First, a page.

The theoretical sensitivity that can be reached using the LWA1 can be estimated (Sect. 5.1). However, with a single station the instrument is severely limited by confusion noise (Sect. 5.2).
The theoretical rms noise is derived using the effective collecting area Ae of the station, the system temperature Tsys, number of polarizations Npol, the bandwidth Δν and the integration time Δ t:
|W m−2 Hz−1 sr−1 (1)|
where SEFD is known as the System Equivalent Flux Density:
|1026 Jy (3)|
Ae is estimated from the collecting area of an LWA dipole, Adip times 256 for the number of dipoles in the array. Adip depends on the zenith angle, and can be expressed as:
where λ is the wavelength, θ is the zenith angle and
G(λ) is the antenna zenith gain ranging from 8.5 dB at 20 MHz
to 5.9 dB at 88 MHz [Ellingson et al. (2009)].
The system temperature is a combination of external noise (cosmic, atmospheric and earth-generated noise) and internal noise (noise generated in the active parts of the antenna, and in the receiver). Except for night time atmospheric noise at the lowest frequencies around 10−20 MHz, and excluding man made interference signals, the system temperature between 10−88 MHz is dominated by the Galactic background radio emission, and can be approximated by a power law:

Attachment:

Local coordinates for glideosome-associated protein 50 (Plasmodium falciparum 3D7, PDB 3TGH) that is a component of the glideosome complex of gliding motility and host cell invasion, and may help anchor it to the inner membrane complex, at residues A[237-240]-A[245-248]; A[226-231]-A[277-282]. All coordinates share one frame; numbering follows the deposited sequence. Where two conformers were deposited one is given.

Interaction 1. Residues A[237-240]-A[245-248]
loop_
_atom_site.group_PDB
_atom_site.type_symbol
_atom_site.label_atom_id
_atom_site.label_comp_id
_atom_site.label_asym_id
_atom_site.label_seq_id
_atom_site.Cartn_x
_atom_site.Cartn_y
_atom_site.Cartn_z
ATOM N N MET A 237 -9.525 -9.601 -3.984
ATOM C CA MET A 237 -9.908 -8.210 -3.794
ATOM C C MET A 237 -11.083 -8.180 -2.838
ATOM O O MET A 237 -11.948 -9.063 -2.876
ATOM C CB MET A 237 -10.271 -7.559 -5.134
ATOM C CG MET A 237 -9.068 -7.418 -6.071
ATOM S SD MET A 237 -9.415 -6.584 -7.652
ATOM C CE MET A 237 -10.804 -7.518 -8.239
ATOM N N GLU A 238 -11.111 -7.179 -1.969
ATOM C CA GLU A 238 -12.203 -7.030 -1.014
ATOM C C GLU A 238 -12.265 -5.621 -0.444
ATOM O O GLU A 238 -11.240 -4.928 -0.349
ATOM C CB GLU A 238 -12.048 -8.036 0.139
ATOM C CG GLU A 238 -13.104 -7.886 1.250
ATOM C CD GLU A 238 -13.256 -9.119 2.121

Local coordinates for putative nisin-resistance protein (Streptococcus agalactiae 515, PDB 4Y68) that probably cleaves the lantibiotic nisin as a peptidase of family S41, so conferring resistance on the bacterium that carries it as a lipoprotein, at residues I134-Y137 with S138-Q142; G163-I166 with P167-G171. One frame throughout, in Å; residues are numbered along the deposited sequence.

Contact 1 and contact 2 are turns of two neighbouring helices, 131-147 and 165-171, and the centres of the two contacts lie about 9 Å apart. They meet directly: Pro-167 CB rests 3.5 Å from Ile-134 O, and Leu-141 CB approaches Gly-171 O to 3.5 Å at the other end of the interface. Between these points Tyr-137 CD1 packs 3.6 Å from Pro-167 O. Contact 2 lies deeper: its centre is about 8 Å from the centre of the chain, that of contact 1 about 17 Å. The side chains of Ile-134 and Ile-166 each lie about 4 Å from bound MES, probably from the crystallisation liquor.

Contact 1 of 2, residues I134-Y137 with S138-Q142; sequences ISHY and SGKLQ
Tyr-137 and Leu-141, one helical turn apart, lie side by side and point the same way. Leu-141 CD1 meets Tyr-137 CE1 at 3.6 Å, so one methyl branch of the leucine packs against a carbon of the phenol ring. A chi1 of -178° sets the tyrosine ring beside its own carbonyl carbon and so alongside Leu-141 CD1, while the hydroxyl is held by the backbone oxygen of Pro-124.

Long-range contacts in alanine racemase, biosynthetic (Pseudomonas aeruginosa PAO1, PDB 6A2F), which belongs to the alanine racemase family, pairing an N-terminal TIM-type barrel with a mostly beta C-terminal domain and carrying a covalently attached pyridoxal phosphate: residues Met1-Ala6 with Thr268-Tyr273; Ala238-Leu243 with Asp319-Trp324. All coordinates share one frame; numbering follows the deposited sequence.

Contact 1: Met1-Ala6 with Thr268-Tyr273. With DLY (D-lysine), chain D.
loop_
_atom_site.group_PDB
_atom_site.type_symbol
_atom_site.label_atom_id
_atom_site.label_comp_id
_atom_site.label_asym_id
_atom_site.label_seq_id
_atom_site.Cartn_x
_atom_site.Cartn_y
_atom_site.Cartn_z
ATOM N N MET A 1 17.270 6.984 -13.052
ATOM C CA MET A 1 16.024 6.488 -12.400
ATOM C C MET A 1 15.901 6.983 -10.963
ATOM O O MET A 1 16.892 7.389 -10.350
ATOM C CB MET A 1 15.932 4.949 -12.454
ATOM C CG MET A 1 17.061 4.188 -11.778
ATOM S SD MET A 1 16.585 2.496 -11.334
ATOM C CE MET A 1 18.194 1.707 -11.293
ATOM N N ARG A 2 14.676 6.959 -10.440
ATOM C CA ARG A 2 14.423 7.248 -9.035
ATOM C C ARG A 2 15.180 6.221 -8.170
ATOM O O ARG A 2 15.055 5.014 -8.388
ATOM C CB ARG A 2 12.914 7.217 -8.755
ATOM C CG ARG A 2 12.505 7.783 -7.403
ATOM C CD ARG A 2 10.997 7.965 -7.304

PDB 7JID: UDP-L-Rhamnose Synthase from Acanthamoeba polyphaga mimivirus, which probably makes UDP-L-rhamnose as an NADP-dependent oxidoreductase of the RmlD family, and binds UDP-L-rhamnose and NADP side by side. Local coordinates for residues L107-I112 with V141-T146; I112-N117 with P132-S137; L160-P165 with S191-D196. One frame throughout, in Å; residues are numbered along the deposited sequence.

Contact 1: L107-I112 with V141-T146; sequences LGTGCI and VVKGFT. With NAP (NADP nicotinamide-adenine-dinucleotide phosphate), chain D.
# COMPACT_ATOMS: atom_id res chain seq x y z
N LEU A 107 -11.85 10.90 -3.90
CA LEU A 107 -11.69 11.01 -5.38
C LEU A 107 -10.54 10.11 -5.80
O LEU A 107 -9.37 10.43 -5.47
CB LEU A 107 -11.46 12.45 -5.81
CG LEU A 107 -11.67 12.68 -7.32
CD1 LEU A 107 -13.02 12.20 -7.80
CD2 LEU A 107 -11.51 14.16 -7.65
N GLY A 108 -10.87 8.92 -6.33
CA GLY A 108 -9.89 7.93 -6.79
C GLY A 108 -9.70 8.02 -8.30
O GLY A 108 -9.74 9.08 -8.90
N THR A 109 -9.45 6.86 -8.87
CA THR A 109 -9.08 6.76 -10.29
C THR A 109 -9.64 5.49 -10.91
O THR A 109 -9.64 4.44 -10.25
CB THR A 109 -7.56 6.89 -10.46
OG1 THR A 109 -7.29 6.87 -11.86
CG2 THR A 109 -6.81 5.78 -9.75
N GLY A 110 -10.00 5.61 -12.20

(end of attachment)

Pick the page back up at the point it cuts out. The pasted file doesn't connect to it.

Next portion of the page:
Tsys≈ 50 λ2.56 |
Table 5.1 gives the LWA1 theoretical noise in steps of 10 MHz, assuming dual polarizations, a bandwidth of 4 MHz, a 10 min integration time and a zenith pointing direction.
The rms fluctuations are affected by unmodeled sources in the field of view as well as sources passing through the sidelobes. These effects are large at low frequencies, and will limit the sensitivity of the LWA1.
The confusion noise limit σc at 74 MHz using a 2∘ beam and resolution θ is given by [Cohen (2004)]:
|29 µ Jy/beam (6)|